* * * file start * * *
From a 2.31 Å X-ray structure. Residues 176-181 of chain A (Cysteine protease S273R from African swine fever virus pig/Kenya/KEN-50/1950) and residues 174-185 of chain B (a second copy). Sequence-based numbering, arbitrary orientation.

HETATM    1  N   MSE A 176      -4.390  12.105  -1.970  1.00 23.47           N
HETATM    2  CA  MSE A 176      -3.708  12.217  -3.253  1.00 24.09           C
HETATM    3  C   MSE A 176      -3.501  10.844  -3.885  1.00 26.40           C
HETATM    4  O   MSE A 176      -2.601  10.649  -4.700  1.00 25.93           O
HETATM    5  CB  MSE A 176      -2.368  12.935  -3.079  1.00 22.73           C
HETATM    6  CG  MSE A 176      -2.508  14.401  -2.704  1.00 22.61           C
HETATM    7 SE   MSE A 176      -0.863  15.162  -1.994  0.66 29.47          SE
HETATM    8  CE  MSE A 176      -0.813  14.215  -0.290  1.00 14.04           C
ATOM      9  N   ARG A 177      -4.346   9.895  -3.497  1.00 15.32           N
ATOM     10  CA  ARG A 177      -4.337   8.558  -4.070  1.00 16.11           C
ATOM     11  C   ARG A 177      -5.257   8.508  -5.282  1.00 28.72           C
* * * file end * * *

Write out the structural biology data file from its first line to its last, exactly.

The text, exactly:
From a 2.31 Å X-ray structure. Residues 176-181 of chain A (Cysteine protease S273R from African swine fever virus pig/Kenya/KEN-50/1950) and residues 174-185 of chain B (a second copy). Sequence-based numbering, arbitrary orientation.

HETATM    1  N   MSE A 176      -4.390  12.105  -1.970  1.00 23.47           N
HETATM    2  CA  MSE A 176      -3.708  12.217  -3.253  1.00 24.09           C
HETATM    3  C   MSE A 176      -3.501  10.844  -3.885  1.00 26.40           C
HETATM    4  O   MSE A 176      -2.601  10.649  -4.700  1.00 25.93           O
HETATM    5  CB  MSE A 176      -2.368  12.935  -3.079  1.00 22.73           C
HETATM    6  CG  MSE A 176      -2.508  14.401  -2.704  1.00 22.61           C
HETATM    7 SE   MSE A 176      -0.863  15.162  -1.994  0.66 29.47          SE
HETATM    8  CE  MSE A 176      -0.813  14.215  -0.290  1.00 14.04           C
ATOM      9  N   ARG A 177      -4.346   9.895  -3.497  1.00 15.32           N
ATOM     10  CA  ARG A 177      -4.337   8.558  -4.070  1.00 16.11           C
ATOM     11  C   ARG A 177      -5.257   8.508  -5.282  1.00 28.72           C